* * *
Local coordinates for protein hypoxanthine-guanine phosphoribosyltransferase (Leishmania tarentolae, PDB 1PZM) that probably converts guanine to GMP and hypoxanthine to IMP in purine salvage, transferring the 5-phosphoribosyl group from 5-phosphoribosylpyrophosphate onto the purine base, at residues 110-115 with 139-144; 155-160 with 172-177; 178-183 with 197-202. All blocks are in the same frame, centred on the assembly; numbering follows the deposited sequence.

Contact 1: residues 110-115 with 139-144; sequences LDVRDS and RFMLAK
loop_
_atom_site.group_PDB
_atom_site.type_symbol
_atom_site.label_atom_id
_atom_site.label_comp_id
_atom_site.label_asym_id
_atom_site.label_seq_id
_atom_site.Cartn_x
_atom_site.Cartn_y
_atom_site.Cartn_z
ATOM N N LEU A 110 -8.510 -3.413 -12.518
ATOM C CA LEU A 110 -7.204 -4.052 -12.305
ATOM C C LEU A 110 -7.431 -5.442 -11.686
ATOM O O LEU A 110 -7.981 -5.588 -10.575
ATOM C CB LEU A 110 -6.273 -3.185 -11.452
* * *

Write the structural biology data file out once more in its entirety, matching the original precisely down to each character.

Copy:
Local coordinates for protein hypoxanthine-guanine phosphoribosyltransferase (Leishmania tarentolae, PDB 1PZM) that probably converts guanine to GMP and hypoxanthine to IMP in purine salvage, transferring the 5-phosphoribosyl group from 5-phosphoribosylpyrophosphate onto the purine base, at residues 110-115 with 139-144; 155-160 with 172-177; 178-183 with 197-202. All blocks are in the same frame, centred on the assembly; numbering follows the deposited sequence.

Contact 1: residues 110-115 with 139-144; sequences LDVRDS and RFMLAK
loop_
_atom_site.group_PDB
_atom_site.type_symbol
_atom_site.label_atom_id
_atom_site.label_comp_id
_atom_site.label_asym_id
_atom_site.label_seq_id
_atom_site.Cartn_x
_atom_site.Cartn_y
_atom_site.Cartn_z
ATOM N N LEU A 110 -8.510 -3.413 -12.518
ATOM C CA LEU A 110 -7.204 -4.052 -12.305
ATOM C C LEU A 110 -7.431 -5.442 -11.686
ATOM O O LEU A 110 -7.981 -5.588 -10.575
ATOM C CB LEU A 110 -6.273 -3.185 -11.452